Oerdin
25-04-2005, 10:13:50
Originally posted by Dyl Ulenspiegel
You yourself mentioned laws that are wide open to abuse. The instrument of plea bargains and the lack of ex officio scrutiny combined with public defense lawyers that are a joke means that anyone without proper resources can be convicted at the prosecution's pleasure.

The public defender is entirely separate from the District Attorney. There is no fraternization or at least friendships between the two groups are discouraged and most blue states spend far more on getting enough public defenders then your average red southern state. You'd probably get as good a public defender in California, Massachusetts, or New York as you would in even the most progressive of European states.

The abuses of the three strikes law has nothing to do with the constitution nor of due process and instead has to do with poorly written state laws which let DAs decide what does or doesn't qualify as a strike. That means the DA in San Francisco defines it differently from the DA in LA and different from the DA in the Republican stronghold of Orange County. It is one state law but the definition of what a serious crime is varies from DA to DA.

Oerdin
25-04-2005, 10:21:44
Originally posted by HelloKitty

There was another case where a guy hadn't done anything for 20+ years and as caught on something minor.

The moral of that story is if you are a two strike criminal who's trying to reform your life you need to move to a different state where the slighest slip up will result in life in prison.

Oerdin
25-04-2005, 10:25:54
Originally posted by HelloKitty
I'm not sure of your point since the article I refers to is about "Prison/Jail Inmates" not just federal prisoners.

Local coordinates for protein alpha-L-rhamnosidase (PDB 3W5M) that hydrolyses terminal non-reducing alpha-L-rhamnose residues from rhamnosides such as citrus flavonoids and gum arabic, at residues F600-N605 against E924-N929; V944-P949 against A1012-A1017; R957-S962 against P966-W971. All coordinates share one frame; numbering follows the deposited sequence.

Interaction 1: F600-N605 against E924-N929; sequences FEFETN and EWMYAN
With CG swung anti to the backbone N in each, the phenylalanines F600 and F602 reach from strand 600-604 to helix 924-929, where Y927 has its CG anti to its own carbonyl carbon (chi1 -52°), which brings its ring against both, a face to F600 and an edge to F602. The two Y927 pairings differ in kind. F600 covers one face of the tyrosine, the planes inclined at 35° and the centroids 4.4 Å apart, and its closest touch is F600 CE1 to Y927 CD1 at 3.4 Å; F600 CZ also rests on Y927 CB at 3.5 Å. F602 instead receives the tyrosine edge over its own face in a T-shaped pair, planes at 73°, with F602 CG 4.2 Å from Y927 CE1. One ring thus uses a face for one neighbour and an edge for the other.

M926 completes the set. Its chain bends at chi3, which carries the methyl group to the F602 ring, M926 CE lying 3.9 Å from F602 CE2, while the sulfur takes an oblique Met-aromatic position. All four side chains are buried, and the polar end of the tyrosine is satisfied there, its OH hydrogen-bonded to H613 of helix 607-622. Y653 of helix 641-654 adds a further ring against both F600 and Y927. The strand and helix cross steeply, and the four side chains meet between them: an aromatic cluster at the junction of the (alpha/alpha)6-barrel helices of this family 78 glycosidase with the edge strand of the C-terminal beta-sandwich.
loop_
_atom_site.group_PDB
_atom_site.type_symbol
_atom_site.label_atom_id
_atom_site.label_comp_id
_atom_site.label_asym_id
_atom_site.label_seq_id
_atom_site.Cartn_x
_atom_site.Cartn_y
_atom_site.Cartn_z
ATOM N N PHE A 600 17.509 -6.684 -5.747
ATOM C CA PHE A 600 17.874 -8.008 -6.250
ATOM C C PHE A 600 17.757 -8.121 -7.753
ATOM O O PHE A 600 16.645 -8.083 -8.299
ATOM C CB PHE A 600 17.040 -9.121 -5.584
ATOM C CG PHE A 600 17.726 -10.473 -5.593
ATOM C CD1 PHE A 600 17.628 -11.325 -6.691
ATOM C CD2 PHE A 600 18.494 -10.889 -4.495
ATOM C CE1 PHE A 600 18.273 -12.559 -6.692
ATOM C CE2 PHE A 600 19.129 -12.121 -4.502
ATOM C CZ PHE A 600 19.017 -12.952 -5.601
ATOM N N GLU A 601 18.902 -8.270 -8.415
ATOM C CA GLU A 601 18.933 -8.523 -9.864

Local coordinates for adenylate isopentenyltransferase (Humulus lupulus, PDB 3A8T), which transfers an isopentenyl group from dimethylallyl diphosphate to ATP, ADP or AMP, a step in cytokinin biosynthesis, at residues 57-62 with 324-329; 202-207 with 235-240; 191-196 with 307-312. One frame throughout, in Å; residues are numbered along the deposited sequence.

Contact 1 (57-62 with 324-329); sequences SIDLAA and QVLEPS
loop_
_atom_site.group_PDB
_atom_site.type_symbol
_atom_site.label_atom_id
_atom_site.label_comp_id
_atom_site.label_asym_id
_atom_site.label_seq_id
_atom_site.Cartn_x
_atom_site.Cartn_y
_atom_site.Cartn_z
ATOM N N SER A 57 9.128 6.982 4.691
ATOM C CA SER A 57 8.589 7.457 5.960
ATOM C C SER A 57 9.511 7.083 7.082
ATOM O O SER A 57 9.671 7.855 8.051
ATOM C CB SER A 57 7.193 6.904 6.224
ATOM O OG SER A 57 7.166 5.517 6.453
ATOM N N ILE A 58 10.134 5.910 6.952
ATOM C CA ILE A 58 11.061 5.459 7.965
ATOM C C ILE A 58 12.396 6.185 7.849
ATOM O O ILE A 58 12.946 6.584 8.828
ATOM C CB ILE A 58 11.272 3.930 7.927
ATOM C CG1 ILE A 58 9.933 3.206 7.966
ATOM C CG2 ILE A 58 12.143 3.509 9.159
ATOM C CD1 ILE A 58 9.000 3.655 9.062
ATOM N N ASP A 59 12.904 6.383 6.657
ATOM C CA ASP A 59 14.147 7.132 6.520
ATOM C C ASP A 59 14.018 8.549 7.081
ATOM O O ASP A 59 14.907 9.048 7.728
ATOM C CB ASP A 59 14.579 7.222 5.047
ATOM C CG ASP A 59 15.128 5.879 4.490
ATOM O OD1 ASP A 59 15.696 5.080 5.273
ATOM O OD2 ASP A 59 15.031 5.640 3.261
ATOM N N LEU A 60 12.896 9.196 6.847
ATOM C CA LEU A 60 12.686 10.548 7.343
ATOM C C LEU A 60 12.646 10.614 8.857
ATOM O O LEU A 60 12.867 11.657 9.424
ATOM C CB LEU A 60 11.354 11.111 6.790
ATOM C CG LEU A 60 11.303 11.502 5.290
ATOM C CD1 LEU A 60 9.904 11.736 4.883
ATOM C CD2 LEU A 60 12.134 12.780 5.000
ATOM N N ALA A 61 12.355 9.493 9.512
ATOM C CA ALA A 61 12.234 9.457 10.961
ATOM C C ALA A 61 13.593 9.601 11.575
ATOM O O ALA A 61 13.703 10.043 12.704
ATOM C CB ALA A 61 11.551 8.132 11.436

My point is they are playing word games to make the figures sound big. Most people with drug possession smaller then the legal amount to qualify as a drug dealer end up spending the night in jail and are released the next morning. They're still counted as people incarcerated but the it is a deceptive figure since they spent 8-12 hours in jail.

I've seen the figure called "people incarcerated for substance abuse" which conveniently includes people tossed in the drunk tank over night because they are drunk in public. If we are going to talk about the real prison population then we need to talk about people who are in jail for at least a few months.

Gary
25-04-2005, 10:28:23
To state the obvious (sorry) you wouldn't save a fotune as all the other citizens would start committing crimes for the big payoff.

Stealing videos ? String 'em up. It's the only language these folk understand.

Dyl Ulenspiegel
25-04-2005, 10:33:23
Oerdin:

"The public defender is entirely separate from the District Attorney."

Where did I deny that? The issue is with quality, interest and time available.

"The abuses of the three strikes law has nothing to do with the constitution nor of due process and instead has to do with poorly written state laws which let DAs decide what does or doesn't qualify as a strike."

And those laws are constitutional in your view and allow "due process" (if we assume that material law also affects procedure, even without substantative due process)?

Under your interpretation, it would be ok to pass a law: "Anyone who the DA deems to act against the public interest shall be punished with a prison term up to 100 years".

HelloKitty
25-04-2005, 10:43:08
Originally posted by Gary


Stealing videos ? String 'em up. It's the only language these folk understand.

Are you running for office in Texas?

Gary
25-04-2005, 10:51:07
It's not up to us to judge, that God's job, we just have to ensure they get to him.

And it's cheaper in the long run.

Oerdin
25-04-2005, 11:02:17
Originally posted by Gary
To state the obvious (sorry) you wouldn't save a fotune as all the other citizens would start committing crimes for the big payoff.

Stealing videos ? String 'em up. It's the only language these folk understand.

That was one very notable exception which was given an extreme amount of press coverage in this state. The majority of DAs confine three strikes to violent offenders (I.E. three rapes equals life, etc...) and that is a good law. The state three strikes law should be officially amended so that it only covers violent offenders but the prison guard union and the police union have vested interests and lost of money to spend. Add in the fact that politicians are tripping over themselves to prove who is tougher on crime and you have a recipe for legal lunacy.